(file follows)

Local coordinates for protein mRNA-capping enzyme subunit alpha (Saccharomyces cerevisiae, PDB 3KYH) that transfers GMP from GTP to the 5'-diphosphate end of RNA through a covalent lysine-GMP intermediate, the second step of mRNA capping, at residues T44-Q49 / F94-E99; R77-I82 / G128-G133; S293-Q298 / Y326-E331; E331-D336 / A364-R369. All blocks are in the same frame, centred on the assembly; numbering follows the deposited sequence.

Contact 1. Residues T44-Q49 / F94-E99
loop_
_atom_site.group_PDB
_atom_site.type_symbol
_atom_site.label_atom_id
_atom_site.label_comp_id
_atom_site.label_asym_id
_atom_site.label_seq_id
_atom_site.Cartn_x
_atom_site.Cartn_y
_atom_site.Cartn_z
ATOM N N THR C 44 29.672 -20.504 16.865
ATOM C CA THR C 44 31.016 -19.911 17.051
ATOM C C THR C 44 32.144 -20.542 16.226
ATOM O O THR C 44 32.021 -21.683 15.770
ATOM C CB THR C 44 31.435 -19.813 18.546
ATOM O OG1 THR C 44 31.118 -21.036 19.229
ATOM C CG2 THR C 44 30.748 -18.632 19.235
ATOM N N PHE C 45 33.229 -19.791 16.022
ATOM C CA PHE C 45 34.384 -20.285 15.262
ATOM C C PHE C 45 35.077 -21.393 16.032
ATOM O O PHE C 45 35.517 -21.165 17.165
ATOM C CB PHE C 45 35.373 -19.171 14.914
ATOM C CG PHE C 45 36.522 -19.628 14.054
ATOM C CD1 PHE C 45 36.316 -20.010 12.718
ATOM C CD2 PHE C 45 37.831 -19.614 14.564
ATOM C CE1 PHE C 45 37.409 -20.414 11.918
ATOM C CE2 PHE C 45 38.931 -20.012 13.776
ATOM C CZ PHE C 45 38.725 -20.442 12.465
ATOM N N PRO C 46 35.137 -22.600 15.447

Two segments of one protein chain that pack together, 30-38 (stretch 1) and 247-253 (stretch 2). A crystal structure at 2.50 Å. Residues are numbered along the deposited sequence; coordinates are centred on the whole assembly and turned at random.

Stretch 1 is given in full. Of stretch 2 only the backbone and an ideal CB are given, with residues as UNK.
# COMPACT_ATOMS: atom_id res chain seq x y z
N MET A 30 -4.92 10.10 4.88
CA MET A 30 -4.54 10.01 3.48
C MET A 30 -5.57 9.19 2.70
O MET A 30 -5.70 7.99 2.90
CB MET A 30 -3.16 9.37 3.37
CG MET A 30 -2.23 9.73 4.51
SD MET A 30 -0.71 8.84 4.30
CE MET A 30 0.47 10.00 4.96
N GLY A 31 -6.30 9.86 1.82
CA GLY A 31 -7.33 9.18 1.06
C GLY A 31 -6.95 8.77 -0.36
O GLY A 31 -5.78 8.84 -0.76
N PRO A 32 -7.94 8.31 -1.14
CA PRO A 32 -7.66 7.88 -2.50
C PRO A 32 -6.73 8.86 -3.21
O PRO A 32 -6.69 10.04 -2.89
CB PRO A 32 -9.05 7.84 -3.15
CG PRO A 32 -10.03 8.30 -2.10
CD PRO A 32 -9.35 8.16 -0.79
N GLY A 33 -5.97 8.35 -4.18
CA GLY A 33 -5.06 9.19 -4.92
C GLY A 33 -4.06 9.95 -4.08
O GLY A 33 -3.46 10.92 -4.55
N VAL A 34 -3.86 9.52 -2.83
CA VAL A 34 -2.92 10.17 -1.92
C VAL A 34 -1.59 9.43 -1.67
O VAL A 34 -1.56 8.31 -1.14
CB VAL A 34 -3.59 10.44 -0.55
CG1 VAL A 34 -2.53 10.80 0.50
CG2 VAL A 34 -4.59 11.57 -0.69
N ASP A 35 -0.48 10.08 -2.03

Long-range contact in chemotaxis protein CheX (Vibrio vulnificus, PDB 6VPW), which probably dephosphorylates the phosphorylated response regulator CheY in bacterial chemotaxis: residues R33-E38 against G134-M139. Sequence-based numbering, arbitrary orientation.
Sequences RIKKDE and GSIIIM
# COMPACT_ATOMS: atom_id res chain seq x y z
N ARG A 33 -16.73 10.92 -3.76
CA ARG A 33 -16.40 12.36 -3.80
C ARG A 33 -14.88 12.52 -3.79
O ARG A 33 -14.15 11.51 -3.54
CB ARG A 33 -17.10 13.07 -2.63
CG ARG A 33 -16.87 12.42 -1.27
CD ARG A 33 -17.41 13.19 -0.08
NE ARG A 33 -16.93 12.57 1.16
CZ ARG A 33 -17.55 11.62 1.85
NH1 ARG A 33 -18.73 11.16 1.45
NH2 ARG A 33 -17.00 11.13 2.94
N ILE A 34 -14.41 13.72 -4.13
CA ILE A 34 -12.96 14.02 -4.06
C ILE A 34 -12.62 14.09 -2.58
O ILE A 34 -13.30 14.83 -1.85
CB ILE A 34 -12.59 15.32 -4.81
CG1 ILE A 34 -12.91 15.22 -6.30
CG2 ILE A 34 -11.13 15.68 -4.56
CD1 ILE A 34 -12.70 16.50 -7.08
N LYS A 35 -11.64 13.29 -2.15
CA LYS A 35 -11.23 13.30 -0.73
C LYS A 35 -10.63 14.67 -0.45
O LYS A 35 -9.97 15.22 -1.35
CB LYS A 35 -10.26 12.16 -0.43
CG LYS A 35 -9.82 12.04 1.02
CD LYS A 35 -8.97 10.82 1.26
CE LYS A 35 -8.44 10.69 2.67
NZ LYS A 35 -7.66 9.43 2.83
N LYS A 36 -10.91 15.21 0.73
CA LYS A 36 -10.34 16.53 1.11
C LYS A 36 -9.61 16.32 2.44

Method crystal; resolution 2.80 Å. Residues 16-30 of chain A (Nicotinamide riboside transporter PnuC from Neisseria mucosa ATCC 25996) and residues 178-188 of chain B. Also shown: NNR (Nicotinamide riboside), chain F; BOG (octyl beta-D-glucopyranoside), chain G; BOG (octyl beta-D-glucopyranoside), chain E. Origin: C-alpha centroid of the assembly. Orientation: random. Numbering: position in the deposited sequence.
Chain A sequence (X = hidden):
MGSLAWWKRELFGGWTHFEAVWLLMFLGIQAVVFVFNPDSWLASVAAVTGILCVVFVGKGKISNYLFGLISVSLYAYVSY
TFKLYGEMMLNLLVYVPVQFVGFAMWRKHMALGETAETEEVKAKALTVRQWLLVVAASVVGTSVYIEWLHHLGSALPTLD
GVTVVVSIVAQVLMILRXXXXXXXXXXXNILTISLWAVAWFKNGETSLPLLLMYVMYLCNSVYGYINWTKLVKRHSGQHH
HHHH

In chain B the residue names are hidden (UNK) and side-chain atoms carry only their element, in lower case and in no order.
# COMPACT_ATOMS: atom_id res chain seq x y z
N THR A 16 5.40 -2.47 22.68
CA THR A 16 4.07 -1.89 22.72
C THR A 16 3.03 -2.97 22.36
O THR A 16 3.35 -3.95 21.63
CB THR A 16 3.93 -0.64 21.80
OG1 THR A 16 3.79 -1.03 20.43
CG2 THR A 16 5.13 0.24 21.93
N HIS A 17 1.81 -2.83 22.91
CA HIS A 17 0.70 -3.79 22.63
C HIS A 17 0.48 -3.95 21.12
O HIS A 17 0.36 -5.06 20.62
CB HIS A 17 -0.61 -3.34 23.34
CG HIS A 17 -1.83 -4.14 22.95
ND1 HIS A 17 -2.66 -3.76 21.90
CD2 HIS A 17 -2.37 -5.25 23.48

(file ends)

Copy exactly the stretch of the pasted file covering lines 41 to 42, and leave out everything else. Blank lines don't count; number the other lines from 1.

SD MET A 30 -0.71 8.84 4.30
CE MET A 30 0.47 10.00 4.96